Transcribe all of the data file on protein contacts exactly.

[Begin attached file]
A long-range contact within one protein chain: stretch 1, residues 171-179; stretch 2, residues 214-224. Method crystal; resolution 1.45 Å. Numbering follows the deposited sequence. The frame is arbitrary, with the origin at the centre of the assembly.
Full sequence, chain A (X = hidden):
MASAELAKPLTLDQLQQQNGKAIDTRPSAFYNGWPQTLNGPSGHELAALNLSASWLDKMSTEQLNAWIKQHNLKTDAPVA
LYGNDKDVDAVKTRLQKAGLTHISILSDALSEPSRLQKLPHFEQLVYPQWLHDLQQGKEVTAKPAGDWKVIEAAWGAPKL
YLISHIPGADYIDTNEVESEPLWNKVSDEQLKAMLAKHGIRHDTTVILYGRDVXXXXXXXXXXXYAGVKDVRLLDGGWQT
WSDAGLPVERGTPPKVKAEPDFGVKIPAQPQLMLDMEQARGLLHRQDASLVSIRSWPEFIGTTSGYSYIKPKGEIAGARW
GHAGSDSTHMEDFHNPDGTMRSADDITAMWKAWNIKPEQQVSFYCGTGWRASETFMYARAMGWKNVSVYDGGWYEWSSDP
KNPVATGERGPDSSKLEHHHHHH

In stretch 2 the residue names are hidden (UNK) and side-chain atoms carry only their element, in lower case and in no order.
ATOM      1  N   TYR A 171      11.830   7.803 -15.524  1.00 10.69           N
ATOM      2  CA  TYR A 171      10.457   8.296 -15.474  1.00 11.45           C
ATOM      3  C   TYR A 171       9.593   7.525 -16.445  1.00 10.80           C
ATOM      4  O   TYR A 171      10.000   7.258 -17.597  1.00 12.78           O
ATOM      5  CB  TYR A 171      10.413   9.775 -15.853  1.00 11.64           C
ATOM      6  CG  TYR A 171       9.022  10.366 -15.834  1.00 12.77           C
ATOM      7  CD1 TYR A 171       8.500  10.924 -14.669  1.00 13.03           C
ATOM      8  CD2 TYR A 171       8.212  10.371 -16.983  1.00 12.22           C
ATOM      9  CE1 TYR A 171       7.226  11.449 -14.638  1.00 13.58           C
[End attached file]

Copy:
A long-range contact within one protein chain: stretch 1, residues 171-179; stretch 2, residues 214-224. Method crystal; resolution 1.45 Å. Numbering follows the deposited sequence. The frame is arbitrary, with the origin at the centre of the assembly.
Full sequence, chain A (X = hidden):
MASAELAKPLTLDQLQQQNGKAIDTRPSAFYNGWPQTLNGPSGHELAALNLSASWLDKMSTEQLNAWIKQHNLKTDAPVA
LYGNDKDVDAVKTRLQKAGLTHISILSDALSEPSRLQKLPHFEQLVYPQWLHDLQQGKEVTAKPAGDWKVIEAAWGAPKL
YLISHIPGADYIDTNEVESEPLWNKVSDEQLKAMLAKHGIRHDTTVILYGRDVXXXXXXXXXXXYAGVKDVRLLDGGWQT
WSDAGLPVERGTPPKVKAEPDFGVKIPAQPQLMLDMEQARGLLHRQDASLVSIRSWPEFIGTTSGYSYIKPKGEIAGARW
GHAGSDSTHMEDFHNPDGTMRSADDITAMWKAWNIKPEQQVSFYCGTGWRASETFMYARAMGWKNVSVYDGGWYEWSSDP
KNPVATGERGPDSSKLEHHHHHH

In stretch 2 the residue names are hidden (UNK) and side-chain atoms carry only their element, in lower case and in no order.
ATOM      1  N   TYR A 171      11.830   7.803 -15.524  1.00 10.69           N
ATOM      2  CA  TYR A 171      10.457   8.296 -15.474  1.00 11.45           C
ATOM      3  C   TYR A 171       9.593   7.525 -16.445  1.00 10.80           C
ATOM      4  O   TYR A 171      10.000   7.258 -17.597  1.00 12.78           O
ATOM      5  CB  TYR A 171      10.413   9.775 -15.853  1.00 11.64           C
ATOM      6  CG  TYR A 171       9.022  10.366 -15.834  1.00 12.77           C
ATOM      7  CD1 TYR A 171       8.500  10.924 -14.669  1.00 13.03           C
ATOM      8  CD2 TYR A 171       8.212  10.371 -16.983  1.00 12.22           C
ATOM      9  CE1 TYR A 171       7.226  11.449 -14.638  1.00 13.58           C